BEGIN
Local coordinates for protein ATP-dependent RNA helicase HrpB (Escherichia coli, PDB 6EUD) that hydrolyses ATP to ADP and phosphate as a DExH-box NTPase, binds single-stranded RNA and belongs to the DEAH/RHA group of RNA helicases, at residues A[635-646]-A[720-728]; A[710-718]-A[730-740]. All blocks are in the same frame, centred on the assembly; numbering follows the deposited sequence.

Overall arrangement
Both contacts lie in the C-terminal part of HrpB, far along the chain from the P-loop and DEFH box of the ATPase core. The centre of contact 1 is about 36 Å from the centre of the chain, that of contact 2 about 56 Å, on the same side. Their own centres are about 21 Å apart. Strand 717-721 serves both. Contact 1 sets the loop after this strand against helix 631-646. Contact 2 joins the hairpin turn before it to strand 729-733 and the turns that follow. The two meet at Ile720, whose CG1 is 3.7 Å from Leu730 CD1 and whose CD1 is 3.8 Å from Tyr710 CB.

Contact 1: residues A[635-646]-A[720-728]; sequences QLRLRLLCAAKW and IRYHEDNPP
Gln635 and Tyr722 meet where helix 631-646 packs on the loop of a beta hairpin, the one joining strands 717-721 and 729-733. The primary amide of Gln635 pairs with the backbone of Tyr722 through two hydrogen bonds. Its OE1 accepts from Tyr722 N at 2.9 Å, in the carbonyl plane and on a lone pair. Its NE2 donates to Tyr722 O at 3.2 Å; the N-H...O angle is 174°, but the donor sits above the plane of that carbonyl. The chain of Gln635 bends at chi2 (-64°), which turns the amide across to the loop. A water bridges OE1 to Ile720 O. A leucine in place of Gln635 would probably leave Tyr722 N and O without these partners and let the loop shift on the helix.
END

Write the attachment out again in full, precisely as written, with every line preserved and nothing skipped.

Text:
Local coordinates for protein ATP-dependent RNA helicase HrpB (Escherichia coli, PDB 6EUD) that hydrolyses ATP to ADP and phosphate as a DExH-box NTPase, binds single-stranded RNA and belongs to the DEAH/RHA group of RNA helicases, at residues A[635-646]-A[720-728]; A[710-718]-A[730-740]. All blocks are in the same frame, centred on the assembly; numbering follows the deposited sequence.

Overall arrangement
Both contacts lie in the C-terminal part of HrpB, far along the chain from the P-loop and DEFH box of the ATPase core. The centre of contact 1 is about 36 Å from the centre of the chain, that of contact 2 about 56 Å, on the same side. Their own centres are about 21 Å apart. Strand 717-721 serves both. Contact 1 sets the loop after this strand against helix 631-646. Contact 2 joins the hairpin turn before it to strand 729-733 and the turns that follow. The two meet at Ile720, whose CG1 is 3.7 Å from Leu730 CD1 and whose CD1 is 3.8 Å from Tyr710 CB.

Contact 1: residues A[635-646]-A[720-728]; sequences QLRLRLLCAAKW and IRYHEDNPP
Gln635 and Tyr722 meet where helix 631-646 packs on the loop of a beta hairpin, the one joining strands 717-721 and 729-733. The primary amide of Gln635 pairs with the backbone of Tyr722 through two hydrogen bonds. Its OE1 accepts from Tyr722 N at 2.9 Å, in the carbonyl plane and on a lone pair. Its NE2 donates to Tyr722 O at 3.2 Å; the N-H...O angle is 174°, but the donor sits above the plane of that carbonyl. The chain of Gln635 bends at chi2 (-64°), which turns the amide across to the loop. A water bridges OE1 to Ile720 O. A leucine in place of Gln635 would probably leave Tyr722 N and O without these partners and let the loop shift on the helix.